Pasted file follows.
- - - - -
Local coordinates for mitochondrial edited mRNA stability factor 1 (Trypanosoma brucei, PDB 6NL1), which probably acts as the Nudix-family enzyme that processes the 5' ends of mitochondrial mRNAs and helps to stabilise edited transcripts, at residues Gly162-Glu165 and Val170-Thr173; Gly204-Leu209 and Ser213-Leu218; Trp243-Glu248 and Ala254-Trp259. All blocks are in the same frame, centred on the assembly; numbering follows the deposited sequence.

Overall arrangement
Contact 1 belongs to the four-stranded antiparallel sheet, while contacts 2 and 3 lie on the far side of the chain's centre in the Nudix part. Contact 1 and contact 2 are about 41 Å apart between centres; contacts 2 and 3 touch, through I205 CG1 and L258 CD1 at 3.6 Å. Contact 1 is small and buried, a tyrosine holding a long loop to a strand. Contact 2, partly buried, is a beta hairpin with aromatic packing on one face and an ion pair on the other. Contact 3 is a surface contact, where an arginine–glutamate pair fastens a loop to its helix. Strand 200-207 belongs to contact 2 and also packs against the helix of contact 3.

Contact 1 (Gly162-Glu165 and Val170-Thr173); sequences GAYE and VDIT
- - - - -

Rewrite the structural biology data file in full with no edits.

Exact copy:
Local coordinates for mitochondrial edited mRNA stability factor 1 (Trypanosoma brucei, PDB 6NL1), which probably acts as the Nudix-family enzyme that processes the 5' ends of mitochondrial mRNAs and helps to stabilise edited transcripts, at residues Gly162-Glu165 and Val170-Thr173; Gly204-Leu209 and Ser213-Leu218; Trp243-Glu248 and Ala254-Trp259. All blocks are in the same frame, centred on the assembly; numbering follows the deposited sequence.

Overall arrangement
Contact 1 belongs to the four-stranded antiparallel sheet, while contacts 2 and 3 lie on the far side of the chain's centre in the Nudix part. Contact 1 and contact 2 are about 41 Å apart between centres; contacts 2 and 3 touch, through I205 CG1 and L258 CD1 at 3.6 Å. Contact 1 is small and buried, a tyrosine holding a long loop to a strand. Contact 2, partly buried, is a beta hairpin with aromatic packing on one face and an ion pair on the other. Contact 3 is a surface contact, where an arginine–glutamate pair fastens a loop to its helix. Strand 200-207 belongs to contact 2 and also packs against the helix of contact 3.

Contact 1 (Gly162-Glu165 and Val170-Thr173); sequences GAYE and VDIT